The Political Sphere is No Place For the Fashion Police

Sarah Arment

“She walks in front of me. And believe me, I wasn't impressed.” Believe it or not, these words weren’t posted by mean girls on Twitter. These insults were uttered by a powerful politician about another powerful politician. The culprit was Donald Trump and the recipient was Hillary Clinton. Clinton is a highly accomplished woman, with many accolades and awards. She is an alum of Wellesley College and Yale Law School, she served as the first female senator of New York, and was Secretary of State under the Obama Administration. Yet, Clinton continues to be diminished and reduced to her appearance and wardrobe choices. Hillary Clinton is not the first smart, educated and powerful woman living in the limelight to be blatantly disrespected based on something as vapid as her appearance; she is just one of many accomplished, professional women who have been bashed for their looks.

President Trump, a repeat offender, also had harsh things to say about the appearance of former rival Carly Fiorina, who after being hired as Hewlett-Packard's CEO, was the first woman to take control of a Fortune 100 company. Trump quipped, "Look at that face, would anyone vote for that? Can you imagine that, the face of our next president? I mean, she's a woman, and I'm not supposed to say bad things, but really folks, come on. Are we serious?"

In the same cruel vein, our former first lady Michelle Obama, a graduate of Princeton University and Harvard Law School and former Associate Dean of Student Services at the prestigious University of Chicago, has been called “an ape in heels,” has been ripped for wearing shorts and sleeveless tops, for being overweight and for having no class. These are only a few examples pulled from a long list of instances, where not only the public but respected political officials, have torn her apart with rude and unsubstantial comments.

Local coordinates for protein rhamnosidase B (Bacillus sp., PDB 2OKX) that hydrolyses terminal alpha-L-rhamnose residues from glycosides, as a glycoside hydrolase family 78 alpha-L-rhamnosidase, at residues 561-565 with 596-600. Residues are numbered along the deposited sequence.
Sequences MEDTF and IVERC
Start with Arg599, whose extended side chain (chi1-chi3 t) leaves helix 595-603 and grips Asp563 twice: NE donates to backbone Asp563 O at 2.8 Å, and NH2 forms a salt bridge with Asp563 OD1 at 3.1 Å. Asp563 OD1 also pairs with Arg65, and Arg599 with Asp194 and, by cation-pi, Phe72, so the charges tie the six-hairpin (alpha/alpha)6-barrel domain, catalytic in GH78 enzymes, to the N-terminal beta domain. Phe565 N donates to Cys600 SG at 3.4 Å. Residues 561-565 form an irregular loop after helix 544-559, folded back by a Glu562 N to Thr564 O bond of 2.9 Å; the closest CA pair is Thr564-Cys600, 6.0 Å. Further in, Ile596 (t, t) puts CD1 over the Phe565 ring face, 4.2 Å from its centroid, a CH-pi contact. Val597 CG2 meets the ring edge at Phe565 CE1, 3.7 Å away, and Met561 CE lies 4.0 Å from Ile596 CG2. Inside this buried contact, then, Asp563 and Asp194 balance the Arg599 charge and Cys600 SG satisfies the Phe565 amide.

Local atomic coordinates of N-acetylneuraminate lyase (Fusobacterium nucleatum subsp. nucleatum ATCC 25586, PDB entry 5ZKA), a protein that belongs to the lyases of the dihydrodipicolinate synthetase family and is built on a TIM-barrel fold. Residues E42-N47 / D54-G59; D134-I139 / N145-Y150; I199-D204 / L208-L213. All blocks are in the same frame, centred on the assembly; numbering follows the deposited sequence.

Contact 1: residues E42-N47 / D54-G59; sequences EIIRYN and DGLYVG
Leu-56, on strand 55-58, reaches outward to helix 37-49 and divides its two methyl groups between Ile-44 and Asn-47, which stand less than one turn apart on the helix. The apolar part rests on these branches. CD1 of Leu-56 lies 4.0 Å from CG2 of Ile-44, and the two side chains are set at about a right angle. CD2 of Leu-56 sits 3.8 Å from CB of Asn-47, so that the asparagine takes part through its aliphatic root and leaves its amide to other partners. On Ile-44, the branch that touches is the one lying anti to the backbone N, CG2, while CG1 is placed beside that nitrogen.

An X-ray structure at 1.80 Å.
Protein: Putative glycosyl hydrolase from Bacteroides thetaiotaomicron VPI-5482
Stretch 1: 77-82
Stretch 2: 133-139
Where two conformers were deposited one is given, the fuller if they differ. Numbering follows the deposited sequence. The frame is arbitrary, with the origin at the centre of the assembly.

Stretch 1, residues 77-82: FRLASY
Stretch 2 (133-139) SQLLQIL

Her own daughters, both polite and smart young women, have been called out on their clothing choices as well, notably by GOP staffer Elizabeth Lauten. Lauten wrote in a Facebook post telling them to “try showing a little class,” and to “dress like you deserve respect, not a spot at the bar.” Lauten later resigned.

All of these women have so much more than their looks and the clothes they wear. By all means, criticize them on their policies and business practices. Judge them on their ideals and values or their published writing and public statements. Critique the stances and actions they take. Reducing them solely to the way they look sends a dangerous message — that a woman’s appearance is more important than her character.

Of course, this rule doesn’t apply to men. Male politicians can get away with wearing the same out of fashion, ill-fitting suit and tie they wear every day. They won’t be called sloppy or old, or be accused of not caring enough about their appearance. This double standard isn’t fair and inhibits women from receiving the same professional treatment as their male counterparts. Women are scorned for being too invested in the way they look—being called high maintenance and shallow—yet are criticized equally if they don’t live up to society's unachievable standard of attractiveness. For women, it’s impossible to win.